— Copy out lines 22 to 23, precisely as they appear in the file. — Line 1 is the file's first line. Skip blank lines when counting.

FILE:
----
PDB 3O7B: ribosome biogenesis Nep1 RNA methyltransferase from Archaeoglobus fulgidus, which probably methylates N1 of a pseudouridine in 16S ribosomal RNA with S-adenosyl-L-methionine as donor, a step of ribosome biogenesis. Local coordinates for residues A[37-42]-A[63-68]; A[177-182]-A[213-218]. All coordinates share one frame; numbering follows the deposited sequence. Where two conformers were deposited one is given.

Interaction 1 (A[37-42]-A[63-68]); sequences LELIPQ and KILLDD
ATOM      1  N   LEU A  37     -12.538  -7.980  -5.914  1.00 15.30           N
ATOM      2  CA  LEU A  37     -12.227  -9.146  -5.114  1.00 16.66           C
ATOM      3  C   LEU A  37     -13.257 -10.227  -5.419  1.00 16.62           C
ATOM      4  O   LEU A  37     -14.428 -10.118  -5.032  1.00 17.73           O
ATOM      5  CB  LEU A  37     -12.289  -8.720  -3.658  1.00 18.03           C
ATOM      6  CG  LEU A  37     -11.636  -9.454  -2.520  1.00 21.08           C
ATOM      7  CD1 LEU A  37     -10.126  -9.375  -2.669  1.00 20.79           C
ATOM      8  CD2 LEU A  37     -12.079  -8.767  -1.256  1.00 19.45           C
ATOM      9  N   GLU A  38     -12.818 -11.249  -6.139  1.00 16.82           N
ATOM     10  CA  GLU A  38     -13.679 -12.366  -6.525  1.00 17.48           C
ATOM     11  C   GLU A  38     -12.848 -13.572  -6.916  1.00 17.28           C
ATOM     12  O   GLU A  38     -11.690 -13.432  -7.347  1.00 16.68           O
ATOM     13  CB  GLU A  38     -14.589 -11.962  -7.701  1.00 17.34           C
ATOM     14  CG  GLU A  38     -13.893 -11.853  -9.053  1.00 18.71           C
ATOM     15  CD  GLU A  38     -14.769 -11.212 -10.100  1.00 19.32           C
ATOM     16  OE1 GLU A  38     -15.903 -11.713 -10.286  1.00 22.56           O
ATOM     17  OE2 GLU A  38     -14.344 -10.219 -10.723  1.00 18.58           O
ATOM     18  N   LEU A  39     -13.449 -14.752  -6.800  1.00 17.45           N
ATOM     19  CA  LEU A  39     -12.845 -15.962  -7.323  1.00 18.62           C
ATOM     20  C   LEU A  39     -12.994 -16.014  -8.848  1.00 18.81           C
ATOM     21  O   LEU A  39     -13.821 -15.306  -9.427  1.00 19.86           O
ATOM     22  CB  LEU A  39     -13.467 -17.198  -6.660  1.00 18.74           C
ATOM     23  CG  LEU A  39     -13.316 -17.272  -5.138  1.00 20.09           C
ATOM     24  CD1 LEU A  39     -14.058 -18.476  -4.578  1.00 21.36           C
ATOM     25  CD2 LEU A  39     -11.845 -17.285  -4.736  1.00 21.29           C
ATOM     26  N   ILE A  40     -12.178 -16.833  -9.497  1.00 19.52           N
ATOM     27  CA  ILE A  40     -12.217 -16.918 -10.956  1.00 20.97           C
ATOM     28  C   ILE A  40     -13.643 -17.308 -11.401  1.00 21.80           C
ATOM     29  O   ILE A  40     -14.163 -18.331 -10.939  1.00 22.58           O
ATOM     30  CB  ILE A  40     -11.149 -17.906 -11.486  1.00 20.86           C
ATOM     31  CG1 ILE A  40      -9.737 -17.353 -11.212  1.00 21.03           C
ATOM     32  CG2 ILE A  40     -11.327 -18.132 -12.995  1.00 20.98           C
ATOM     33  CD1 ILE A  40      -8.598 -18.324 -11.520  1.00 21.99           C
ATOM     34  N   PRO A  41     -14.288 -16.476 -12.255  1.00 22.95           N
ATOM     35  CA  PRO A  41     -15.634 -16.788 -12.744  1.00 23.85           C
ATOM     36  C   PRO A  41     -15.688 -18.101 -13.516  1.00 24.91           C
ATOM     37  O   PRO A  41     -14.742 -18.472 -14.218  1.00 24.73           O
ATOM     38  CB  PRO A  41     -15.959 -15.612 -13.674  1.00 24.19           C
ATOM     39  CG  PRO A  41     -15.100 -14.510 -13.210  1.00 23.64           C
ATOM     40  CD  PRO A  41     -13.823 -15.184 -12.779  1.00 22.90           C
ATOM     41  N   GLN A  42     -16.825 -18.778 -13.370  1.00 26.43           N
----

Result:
ATOM     20  C   LEU A  39     -12.994 -16.014  -8.848  1.00 18.81           C
ATOM     21  O   LEU A  39     -13.821 -15.306  -9.427  1.00 19.86           O